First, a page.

Just Taxes Blog by ITEP

The More Things Change: PG&E Records a Tenth Straight Year of No Federal Income Taxes

The More Things Change: PG&E Records a Tenth Straight Year of No Federal Income Taxes

February 9, 2018

Matthew Gardner
Matthew Gardner
Senior Fellow

In the runup to last fall’s tax debate, it was commonly observed that corporate tax reform is both easy and hard: the easy part is cutting the rate, and the hard part is paying for it by closing loopholes. The real test of Congress’ determination to achieve tax reform would be whether they would stand up to corporate lobbyists and shut down loopholes like accelerated depreciation that allow profitable companies to pay little or no income tax. As is now widely known, Congress was not especially determined: lawmakers aggressively cut the corporate rate from 35 to 21 percent, but then expanded depreciation tax breaks instead of repealing them. This week the utility giant (and notable tax avoider) PG&E released its annual financial report assessing the short-term impact of the tax bill on its bottom line. The report shows that even after taking a short-term $147 million tax hit in 2017, the company still won’t pay a dime of current federal income taxes, on balance, on $2.1 billion of income overall.

There is, of course, little suspense about how PG&E and other corporations will be affected by the tax bill in the long run; the reduction of the corporate rate from 35 to 21 percent should dramatically reduce the company’s tax bill. But in 2017, there are two factors that could result in at least a short-term tax hike for any corporation: the deemed repatriation on offshore cash, and the downward revaluation of deferred tax assets (DTAs). The first is irrelevant to PG&E since the company has no meaningful offshore presence. PG&E’s bottom line was, however, affected by DTAs. This is because PG&E has stored up tax breaks in prior years that it hasn’t been able to use (likely because it had already zeroed out its federal income taxes in the nine previous years without breaking a sweat).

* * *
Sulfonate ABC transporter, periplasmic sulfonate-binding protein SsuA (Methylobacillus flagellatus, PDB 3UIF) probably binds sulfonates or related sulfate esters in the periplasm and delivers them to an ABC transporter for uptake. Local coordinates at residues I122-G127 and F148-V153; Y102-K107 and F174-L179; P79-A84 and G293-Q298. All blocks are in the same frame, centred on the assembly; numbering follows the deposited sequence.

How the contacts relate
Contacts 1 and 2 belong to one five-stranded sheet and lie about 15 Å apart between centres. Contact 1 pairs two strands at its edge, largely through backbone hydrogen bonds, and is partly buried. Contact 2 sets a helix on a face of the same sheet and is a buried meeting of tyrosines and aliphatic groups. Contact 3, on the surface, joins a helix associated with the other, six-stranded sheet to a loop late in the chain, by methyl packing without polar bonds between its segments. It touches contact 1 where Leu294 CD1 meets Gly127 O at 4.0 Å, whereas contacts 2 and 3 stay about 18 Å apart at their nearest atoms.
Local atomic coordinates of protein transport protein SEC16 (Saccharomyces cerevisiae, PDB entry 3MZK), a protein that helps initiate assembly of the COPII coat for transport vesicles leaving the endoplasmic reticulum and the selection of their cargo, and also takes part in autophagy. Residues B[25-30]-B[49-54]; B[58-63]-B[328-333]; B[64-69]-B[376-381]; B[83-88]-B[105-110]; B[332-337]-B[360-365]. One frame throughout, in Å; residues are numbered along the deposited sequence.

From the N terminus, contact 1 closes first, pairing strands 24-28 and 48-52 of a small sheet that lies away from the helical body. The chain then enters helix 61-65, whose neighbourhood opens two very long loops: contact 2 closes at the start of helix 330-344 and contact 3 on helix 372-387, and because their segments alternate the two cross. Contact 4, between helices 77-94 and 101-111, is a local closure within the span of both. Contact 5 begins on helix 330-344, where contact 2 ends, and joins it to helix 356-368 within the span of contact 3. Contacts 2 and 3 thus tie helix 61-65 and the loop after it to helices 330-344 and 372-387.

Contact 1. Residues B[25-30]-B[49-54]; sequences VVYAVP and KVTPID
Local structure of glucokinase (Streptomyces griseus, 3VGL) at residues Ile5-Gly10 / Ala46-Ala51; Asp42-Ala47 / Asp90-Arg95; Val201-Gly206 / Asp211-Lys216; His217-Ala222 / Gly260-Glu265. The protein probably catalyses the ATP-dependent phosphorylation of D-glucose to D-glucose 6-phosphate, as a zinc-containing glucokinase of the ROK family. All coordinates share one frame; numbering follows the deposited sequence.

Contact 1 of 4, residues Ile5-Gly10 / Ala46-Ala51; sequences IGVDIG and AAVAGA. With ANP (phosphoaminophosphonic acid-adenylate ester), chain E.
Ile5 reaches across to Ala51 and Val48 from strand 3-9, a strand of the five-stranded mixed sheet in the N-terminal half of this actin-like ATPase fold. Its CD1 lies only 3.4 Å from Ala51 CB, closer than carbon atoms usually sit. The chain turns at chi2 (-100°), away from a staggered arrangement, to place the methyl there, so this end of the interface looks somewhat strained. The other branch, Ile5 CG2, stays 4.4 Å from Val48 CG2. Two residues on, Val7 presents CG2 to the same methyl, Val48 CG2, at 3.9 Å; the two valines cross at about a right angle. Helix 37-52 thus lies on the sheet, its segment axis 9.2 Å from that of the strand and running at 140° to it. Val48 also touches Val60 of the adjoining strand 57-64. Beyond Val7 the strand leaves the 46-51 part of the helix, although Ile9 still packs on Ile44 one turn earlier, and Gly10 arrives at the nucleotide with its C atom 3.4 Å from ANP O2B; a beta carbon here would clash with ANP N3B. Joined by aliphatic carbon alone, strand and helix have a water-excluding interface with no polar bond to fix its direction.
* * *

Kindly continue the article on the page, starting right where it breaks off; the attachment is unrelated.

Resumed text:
For companies that have squirreled away tax breaks in this way, cutting the corporate rate can have the counterintuitive effect of reducing reported earnings. This is because companies have been estimating the value of their future tax breaks based on the 35 percent rate that was in effect until the end of 2017. With the rate now down to 21 percent, all these unused tax breaks are worth 40 percent less, and companies must increase their deferred tax bill (and reduce their earnings) by the lost value of these unused breaks. That is the source of the $147 million tax hit PG&E is reporting in the current year for the tax bill’s effect.

But even in this transitional year, it turns out, PG&E still comes out ahead. 2017 now marks the tenth straight year in which the company reports a current federal income tax bill of zero or less despite being profitable in each year. The company’s $14.5 billion of income in the past decade has resulted in a net tax rebate of almost $1.7 billion. And because PG&E’s go-to tax break (accelerated depreciation) has been made even more generous going forward, the tax-avoiding prospects of PG&E appear brighter than ever.

A big driver in last year’s corporate tax debate was the accurate perception that the tax system gives a free ride to the biggest corporations with the most effective lobbyists, while sticking it to smaller businesses that don’t have the same lobbying muscle. It was reasonable to hope that tax reform could end this. But PG&E’s latest disclosure should be seen as an unwelcome reminder to main street businesses that the more things change, the more they stay the same.